At last all my university exams are over for the year, and I have one more year to complete before getting my BA in Japanese. But now I can enjoy a bit of a break and share some more chats with you.
Basically, the one-minute meditation is like checking your vital signs. It is an awareness exercise through which you scan your mind and body in a particular way from top to toe and then finish by taking three deep breaths. It is very simple once you understand how it works. But before going through the meditation in detail, I want to explain why this is such an effective meditation, even though it is less than a minute.
As I’ve said before, in my experience, most people are too busy to commit themselves to the longterm discipline of lengthy meditation practices such as 30 minutes a day, every day, at the same time, same place, with samurai dogged determination. I do admire those people, but it seems just too unrealistic for us mere mortals. Also, in my experience, there are people who are natural meditators, in just the same way that someone is a natural athlete or artist. And I think that my teacher in my home temple in Japan is an Olympian Gold Medallist! But, in the same way that you don’t need to be an elite sportsperson to enjoy playing tennis or going for a walk, you can enjoy meditating and benefit from meditation very quickly. The trick with one-minute meditation is to simply remember to do it, and to do it whenever you remember. But more about those tips later. Let’s just look first at why it is so effective.
Okay, when we’re going through our day, we all have these tapes running in our heads – familiar favourite mind-tunes that we are largely unaware of, but which determine so much about how we respond to the events of the day as we encounter every moment. These mind tapes are what cause us to feel stressed out and tired, but it’s hard to keep tabs on it because it’s happening in such a familiar and automatic way. It’s just like breathing, which is going on all the time but we are largely unaware of each breath coming in and going out, unless we’re out of breath from too much strenuous exercise (rarely, in my case!) It’s the same with our minds – just tootling along without being aware of it. However, every thought that you have does have an immediate impact on your body.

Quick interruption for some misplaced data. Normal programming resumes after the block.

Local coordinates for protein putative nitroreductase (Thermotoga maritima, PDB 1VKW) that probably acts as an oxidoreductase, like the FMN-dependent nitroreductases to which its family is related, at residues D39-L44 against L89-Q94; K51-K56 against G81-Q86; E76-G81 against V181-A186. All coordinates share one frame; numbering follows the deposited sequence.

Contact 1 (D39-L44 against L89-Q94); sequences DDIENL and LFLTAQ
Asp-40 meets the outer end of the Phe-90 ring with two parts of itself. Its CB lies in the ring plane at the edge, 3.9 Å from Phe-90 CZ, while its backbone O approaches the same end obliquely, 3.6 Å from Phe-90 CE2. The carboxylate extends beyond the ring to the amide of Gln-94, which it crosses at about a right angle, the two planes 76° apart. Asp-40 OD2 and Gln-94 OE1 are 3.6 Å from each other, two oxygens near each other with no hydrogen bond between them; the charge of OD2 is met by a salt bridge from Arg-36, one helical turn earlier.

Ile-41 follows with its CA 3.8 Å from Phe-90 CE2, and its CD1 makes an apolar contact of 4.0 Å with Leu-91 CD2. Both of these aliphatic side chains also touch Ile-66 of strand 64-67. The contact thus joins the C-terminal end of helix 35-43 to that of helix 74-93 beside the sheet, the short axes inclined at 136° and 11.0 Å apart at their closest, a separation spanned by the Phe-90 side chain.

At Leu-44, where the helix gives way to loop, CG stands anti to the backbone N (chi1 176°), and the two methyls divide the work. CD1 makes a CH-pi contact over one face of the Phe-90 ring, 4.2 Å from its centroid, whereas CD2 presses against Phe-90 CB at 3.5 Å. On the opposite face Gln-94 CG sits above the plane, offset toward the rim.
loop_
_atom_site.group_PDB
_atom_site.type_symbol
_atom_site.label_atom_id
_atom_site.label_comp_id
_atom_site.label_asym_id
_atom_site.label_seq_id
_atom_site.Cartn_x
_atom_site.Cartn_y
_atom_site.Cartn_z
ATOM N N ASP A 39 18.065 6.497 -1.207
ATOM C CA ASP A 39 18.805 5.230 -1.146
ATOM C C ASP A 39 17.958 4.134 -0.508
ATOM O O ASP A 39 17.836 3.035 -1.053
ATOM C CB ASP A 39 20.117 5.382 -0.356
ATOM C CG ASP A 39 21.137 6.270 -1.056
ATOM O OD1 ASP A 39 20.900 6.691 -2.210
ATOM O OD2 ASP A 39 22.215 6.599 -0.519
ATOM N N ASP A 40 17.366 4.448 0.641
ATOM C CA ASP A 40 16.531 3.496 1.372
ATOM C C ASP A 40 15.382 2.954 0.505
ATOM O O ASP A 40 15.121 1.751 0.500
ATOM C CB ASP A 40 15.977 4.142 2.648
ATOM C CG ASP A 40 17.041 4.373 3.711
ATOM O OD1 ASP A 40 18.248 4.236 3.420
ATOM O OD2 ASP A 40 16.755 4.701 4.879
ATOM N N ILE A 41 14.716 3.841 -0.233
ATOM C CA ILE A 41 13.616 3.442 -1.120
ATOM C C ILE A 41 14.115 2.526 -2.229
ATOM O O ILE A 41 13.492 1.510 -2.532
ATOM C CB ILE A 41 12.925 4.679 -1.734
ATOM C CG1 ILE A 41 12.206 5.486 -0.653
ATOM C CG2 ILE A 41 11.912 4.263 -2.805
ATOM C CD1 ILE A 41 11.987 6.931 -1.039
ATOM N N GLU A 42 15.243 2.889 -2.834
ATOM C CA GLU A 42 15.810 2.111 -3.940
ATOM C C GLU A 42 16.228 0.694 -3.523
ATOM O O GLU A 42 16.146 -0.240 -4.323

For example, say your sitting at the table having a quiet cuppa, grabbing a moment of respite by yourself and you’re just chilling, letting your thoughts wander. But what if you had an argument with your partner the night before – sure enough, while sitting there sipping your tea, thoughts about that argument will pop into your head and you’ll start going through it all over again, usually with a sense of indulgent self-righteousness – after all, you were in the right, right? What you’re probably unaware of, though, is that when you think about the argument and how angry you felt, your body will be responding as if it is really happening all over again. So in that moment, when you think that you are relaxing with a cup of tea, your body is actually responding as if you are in the middle of an argument and experiencing a stressful adrenalin rush, which in turn puts a great deal of unnecessary stress on your nervous system.
Try this exercise… next time you go over an event in your mind, whether it’s about an argument or a sad movie you watched or the excitement of a first kiss, take a moment to bring your awareness into your body and feel that emotion physically. What is interesting about this exercise is to realise that although you are not actually in the reality of that situation – after all, it is a memory of something that happened in the past and is not really happening right now – your body is responding not to what is happening in the present moment but instead responds to the memory of something that is no longer happening. Give this exercise a go and let me know what you find. Next time I’ll look at just how this mind-body connection works through your autonomic nervous system (sounds scientific, but actually the basics of meditation really are just working with these kinds of scientific processes – there isn’t anything particularly spiritual or otherworldly or metaphysical about it… that comes later!)